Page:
Cytotoxicity: Nanotoxicity

Nanomaterials are organic or inorganic particles whose size is less than 100 nanometers in at least one dimension.  Though nanomaterials hold tremendous promise for myriad applications, their impact on living cells in the short and long term are incompletely understood.  Numerous studies have suggested that nanomaterials, even when made of inert materials, can still display toxicity because of their physical properties (size, shape).  Moreover, nanomaterials have been shown to cause oxidative stress, cytokine production, and cell death.  Understanding the multifaceted cytotoxicity of nanoparticles is thus important to public health.  A challenge in characterizing the effect of nanoparticles on cells is that – because of their high adsorption capacity, high optical activity, redox potential, and chemical reactivity – some particle types interfere with conventional techniques for assessing cell viability/health (Figure 1).
Nantoxicity Fig 1Figure 1.  Nanoparticles can interfere with traditional toxicity/viability assays. The high adsorption capacity, high optical activity, redox potential, and/or chemical reactivity of certain types of nanoparticles make them incompatible with traditional cell viability assays.

As an alternative, label-free means of evaluating nanoparticle induced cytotoxicity, impedance-based xCELLigence real-time cell analysis (RTCA) has proven to be extremely effective.  In a study by Scott Boitano and colleagues at the University of Arizona the potential cytotoxicity of 11 different inorganic nanomaterials (Ag0, Al2O3, CeO2, Fe0, Fe2O3, HfO2, Mn2O3, SiO2, TiO2, ZnO, and ZrO2) was evaluated using the 16HBE14o- human bronchial epithelial cell line.  The effect of these different materials varied greatly (only four are shown here).  Whereas Mn2O3 was strongly cytotoxic, SiO2 and Al2O3 were moderately toxic, and CeO2 had no effect at the concentrations tested (Figure 2).
An important question is whether the results obtained by RTCA correlate with results obtained using orthogonal techniques.  As seen in Figure 3, data from a side-by-side MTT end point assay correlates extremely well with the RTCA assay.  This publication and others like it have firmly established that the accuracy and reproducibility of RTCA assays, coupled with the reduced work load and continuous data acquisition (no data points are “missed”) make the xCELLigence system an excellent means of evaluating nanotoxicity.

Nantoxicity Fig 2

Figure 2.  Real-time impedance monitoring of nanoparticle-induced cytotoxicity. At the ~17 hour time point (denoted by the dashed vertical line) 16HBE14o- human bronchial epithelial cells were exposed to different concentrations of the indicated nanoparticles, and impedance was monitored continuously for the next ~60 hours. (A) Nano-CeO2 concentrations (mg/L): 0 (—), 250 (— • —), 500 (- – -), and 1000 (•••). (B) Nano-Al2O3 concentrations (mg/L): 0 (—), 250 (— • —), 500 (- – -), and 1000 (•••). (C) Nano-SiO2 concentrations (mg/L): 0 (—), 100 (— • —), 200 (- – -), 300 (•••), and 600 (— —). (D) Nano-Mn2O3 concentrations (mg/L): 0 (—), 10 (— • —), 20 (- – -), 50 (•••), and 100 (— —).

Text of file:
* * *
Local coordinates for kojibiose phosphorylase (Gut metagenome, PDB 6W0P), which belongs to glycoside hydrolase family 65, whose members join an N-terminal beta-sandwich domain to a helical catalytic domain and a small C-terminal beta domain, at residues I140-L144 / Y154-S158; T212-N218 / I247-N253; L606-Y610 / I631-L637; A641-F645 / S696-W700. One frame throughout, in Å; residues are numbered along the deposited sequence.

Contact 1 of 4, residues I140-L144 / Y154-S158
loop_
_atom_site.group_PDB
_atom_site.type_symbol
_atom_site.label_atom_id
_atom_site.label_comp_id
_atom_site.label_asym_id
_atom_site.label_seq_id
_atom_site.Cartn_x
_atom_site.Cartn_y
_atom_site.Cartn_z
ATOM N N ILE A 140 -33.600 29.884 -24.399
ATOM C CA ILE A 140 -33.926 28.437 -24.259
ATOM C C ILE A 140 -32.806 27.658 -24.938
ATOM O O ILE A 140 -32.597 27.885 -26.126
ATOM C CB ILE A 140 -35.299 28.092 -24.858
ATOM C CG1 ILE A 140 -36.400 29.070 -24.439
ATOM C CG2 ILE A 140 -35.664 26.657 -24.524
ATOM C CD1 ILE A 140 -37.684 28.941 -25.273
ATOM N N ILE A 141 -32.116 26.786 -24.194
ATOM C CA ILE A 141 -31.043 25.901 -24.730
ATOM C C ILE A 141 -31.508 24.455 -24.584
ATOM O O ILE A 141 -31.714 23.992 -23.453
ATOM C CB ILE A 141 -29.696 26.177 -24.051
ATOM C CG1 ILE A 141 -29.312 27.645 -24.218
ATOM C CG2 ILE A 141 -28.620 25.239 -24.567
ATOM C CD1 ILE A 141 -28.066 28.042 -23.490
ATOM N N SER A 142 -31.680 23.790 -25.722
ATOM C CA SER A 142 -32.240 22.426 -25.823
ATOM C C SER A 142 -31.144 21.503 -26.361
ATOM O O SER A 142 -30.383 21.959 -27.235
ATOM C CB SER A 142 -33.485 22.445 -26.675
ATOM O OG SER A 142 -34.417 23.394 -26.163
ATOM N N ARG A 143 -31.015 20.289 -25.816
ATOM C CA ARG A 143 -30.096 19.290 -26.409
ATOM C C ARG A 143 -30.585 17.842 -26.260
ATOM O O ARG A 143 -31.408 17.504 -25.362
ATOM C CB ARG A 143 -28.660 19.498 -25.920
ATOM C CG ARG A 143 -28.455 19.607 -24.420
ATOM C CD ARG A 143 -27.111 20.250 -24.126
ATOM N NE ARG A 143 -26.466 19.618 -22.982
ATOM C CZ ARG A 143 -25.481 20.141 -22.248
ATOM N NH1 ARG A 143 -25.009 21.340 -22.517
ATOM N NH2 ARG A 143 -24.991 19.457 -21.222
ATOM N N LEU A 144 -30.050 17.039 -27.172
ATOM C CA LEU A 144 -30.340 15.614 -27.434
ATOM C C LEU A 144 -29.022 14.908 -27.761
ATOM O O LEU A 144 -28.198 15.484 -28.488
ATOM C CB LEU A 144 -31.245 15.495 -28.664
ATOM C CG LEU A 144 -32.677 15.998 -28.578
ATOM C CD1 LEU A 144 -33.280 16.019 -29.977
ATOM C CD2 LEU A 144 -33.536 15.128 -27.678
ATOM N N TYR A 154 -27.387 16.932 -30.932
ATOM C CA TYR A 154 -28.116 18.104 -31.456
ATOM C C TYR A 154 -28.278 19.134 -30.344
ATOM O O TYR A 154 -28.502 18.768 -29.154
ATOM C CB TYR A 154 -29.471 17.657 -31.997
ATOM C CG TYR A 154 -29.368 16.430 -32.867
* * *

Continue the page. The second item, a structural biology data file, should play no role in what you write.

Nantoxicity Fig 3
Figure 3.  Comparison of cytotoxicity measurements made using xCELLigence (•) vs. MTT (○) assay. Percent of response (relative to untreated control) is plotted as a function of nanoparticle concentration.


Key Benefits of Using xCELLigence for Studying Nanotoxicity:
  • Impedance detection method is not interfered with by nanoparticles.
  • Continuous monitoring ensures no meaningful data points are missed.
  • Real-time data allows identification of the optimal times for treatment and data collection.
  • Non-invasive assay is performed in tissue culture incubator, allowing for analysis by orthogonal standard viability assays at any point during the experiment.
  • Easy quantification of the onset and kinetics of the cytotoxic response.

Nanotoxicity Supporting Information:

  • Adherent cell lines tested:
    A549, SK-MES-1, CHO-K1, Calu-3, THP-1, mesenchymal stromal cells (MSCs), Hep3B, Caki-1, 16HBE14o-, HEK-293, HACAT, Chang , BEAS-2B, T98G, H9C2, PC-3, FibroGRO, EAhy926, L929, V79, HepG2, HT29, SK-BR-3, JEG-3, and HeLa
  • Nanotoxicity Publications:
  1. Application and validation of an impedance-based real time cell analyzer to measure the toxicity of nanoparticles impacting human bronchial epithelial cells. Otero-González L, Sierra-Alvarez R, Boitano S, Field JA.  Environ Sci Technol. 2012 Sep 18;46(18):10271-8.
  2. Interference of engineered nanoparticles with in vitro toxicity assays. Kroll A, Pillukat MH, Hahn D, Schnekenburger J.  Arch Toxicol. 2012 Jul;86(7):1123-36.
  3. Real-time cell-microelectronic sensing of nanoparticle-induced cytotoxic effects. Birget Moe B, Gabos S, Li X-F.  Analytica Chimica Acta 789, 2013, 83– 90.